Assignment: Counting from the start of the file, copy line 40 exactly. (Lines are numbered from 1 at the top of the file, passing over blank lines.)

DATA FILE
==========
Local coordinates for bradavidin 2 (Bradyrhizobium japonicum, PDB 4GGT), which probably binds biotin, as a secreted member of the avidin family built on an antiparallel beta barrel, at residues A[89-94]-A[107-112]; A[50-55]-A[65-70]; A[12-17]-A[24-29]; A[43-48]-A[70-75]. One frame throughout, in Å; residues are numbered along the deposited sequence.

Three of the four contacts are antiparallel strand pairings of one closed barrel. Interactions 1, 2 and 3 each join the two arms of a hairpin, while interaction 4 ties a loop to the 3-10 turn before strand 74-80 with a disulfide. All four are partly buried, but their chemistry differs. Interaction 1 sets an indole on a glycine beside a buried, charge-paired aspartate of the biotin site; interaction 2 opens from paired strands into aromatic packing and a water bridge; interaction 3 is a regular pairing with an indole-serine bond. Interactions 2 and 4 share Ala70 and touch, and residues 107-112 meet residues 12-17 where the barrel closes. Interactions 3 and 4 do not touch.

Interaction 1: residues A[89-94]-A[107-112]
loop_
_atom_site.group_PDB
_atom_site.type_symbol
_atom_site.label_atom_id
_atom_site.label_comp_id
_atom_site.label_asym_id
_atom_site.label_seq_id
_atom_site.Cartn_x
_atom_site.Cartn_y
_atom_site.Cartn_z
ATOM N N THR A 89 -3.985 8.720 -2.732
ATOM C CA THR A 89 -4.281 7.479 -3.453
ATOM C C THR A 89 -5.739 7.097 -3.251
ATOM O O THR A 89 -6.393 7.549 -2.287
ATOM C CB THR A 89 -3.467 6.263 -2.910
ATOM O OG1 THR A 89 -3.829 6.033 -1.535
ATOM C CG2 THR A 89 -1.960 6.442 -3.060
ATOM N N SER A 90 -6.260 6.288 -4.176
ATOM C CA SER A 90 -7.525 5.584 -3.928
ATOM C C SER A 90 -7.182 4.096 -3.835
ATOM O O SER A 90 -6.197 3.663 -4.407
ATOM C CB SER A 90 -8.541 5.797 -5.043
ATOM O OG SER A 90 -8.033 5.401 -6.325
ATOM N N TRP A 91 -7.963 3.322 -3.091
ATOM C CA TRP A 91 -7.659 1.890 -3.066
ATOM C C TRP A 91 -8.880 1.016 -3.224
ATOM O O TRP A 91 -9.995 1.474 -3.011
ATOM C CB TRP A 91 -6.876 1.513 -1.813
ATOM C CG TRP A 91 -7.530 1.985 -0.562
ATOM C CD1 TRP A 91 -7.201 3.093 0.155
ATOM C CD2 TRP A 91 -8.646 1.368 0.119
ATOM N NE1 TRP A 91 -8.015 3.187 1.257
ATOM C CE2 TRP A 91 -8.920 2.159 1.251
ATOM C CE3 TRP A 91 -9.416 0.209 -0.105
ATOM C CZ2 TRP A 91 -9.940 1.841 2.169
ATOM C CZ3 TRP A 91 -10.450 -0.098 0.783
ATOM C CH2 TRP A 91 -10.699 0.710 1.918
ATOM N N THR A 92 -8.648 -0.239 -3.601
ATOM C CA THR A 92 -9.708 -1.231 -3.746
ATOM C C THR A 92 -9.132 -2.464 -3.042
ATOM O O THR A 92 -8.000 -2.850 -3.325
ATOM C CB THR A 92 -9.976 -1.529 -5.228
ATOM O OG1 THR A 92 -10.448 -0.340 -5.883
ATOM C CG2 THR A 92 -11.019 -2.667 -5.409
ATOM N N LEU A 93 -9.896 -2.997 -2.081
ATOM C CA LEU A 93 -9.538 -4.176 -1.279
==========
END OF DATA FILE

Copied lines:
ATOM C CH2 TRP A 91 -10.699 0.710 1.918